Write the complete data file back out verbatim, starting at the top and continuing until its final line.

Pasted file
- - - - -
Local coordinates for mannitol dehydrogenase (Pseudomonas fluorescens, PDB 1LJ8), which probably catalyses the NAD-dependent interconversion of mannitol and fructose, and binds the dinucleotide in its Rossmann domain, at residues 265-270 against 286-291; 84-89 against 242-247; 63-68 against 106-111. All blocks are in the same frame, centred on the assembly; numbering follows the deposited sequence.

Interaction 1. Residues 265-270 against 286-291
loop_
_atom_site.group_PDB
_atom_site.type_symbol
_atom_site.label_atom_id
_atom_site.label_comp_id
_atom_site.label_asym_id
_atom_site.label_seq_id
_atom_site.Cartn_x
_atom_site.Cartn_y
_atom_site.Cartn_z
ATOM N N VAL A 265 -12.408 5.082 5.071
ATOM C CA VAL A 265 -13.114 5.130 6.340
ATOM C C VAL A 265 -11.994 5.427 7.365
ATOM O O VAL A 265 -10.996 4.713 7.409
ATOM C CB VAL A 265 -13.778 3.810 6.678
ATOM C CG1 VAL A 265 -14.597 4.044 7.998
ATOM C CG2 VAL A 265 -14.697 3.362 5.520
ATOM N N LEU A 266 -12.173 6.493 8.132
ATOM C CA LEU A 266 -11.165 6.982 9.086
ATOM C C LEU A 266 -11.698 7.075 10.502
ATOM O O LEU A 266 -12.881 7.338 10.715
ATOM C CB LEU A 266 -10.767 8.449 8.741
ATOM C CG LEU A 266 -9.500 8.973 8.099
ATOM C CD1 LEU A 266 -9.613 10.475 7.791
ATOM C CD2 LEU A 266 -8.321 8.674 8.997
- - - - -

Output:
Local coordinates for mannitol dehydrogenase (Pseudomonas fluorescens, PDB 1LJ8), which probably catalyses the NAD-dependent interconversion of mannitol and fructose, and binds the dinucleotide in its Rossmann domain, at residues 265-270 against 286-291; 84-89 against 242-247; 63-68 against 106-111. All blocks are in the same frame, centred on the assembly; numbering follows the deposited sequence.

Interaction 1. Residues 265-270 against 286-291
loop_
_atom_site.group_PDB
_atom_site.type_symbol
_atom_site.label_atom_id
_atom_site.label_comp_id
_atom_site.label_asym_id
_atom_site.label_seq_id
_atom_site.Cartn_x
_atom_site.Cartn_y
_atom_site.Cartn_z
ATOM N N VAL A 265 -12.408 5.082 5.071
ATOM C CA VAL A 265 -13.114 5.130 6.340
ATOM C C VAL A 265 -11.994 5.427 7.365
ATOM O O VAL A 265 -10.996 4.713 7.409
ATOM C CB VAL A 265 -13.778 3.810 6.678
ATOM C CG1 VAL A 265 -14.597 4.044 7.998
ATOM C CG2 VAL A 265 -14.697 3.362 5.520
ATOM N N LEU A 266 -12.173 6.493 8.132
ATOM C CA LEU A 266 -11.165 6.982 9.086
ATOM C C LEU A 266 -11.698 7.075 10.502
ATOM O O LEU A 266 -12.881 7.338 10.715
ATOM C CB LEU A 266 -10.767 8.449 8.741
ATOM C CG LEU A 266 -9.500 8.973 8.099
ATOM C CD1 LEU A 266 -9.613 10.475 7.791
ATOM C CD2 LEU A 266 -8.321 8.674 8.997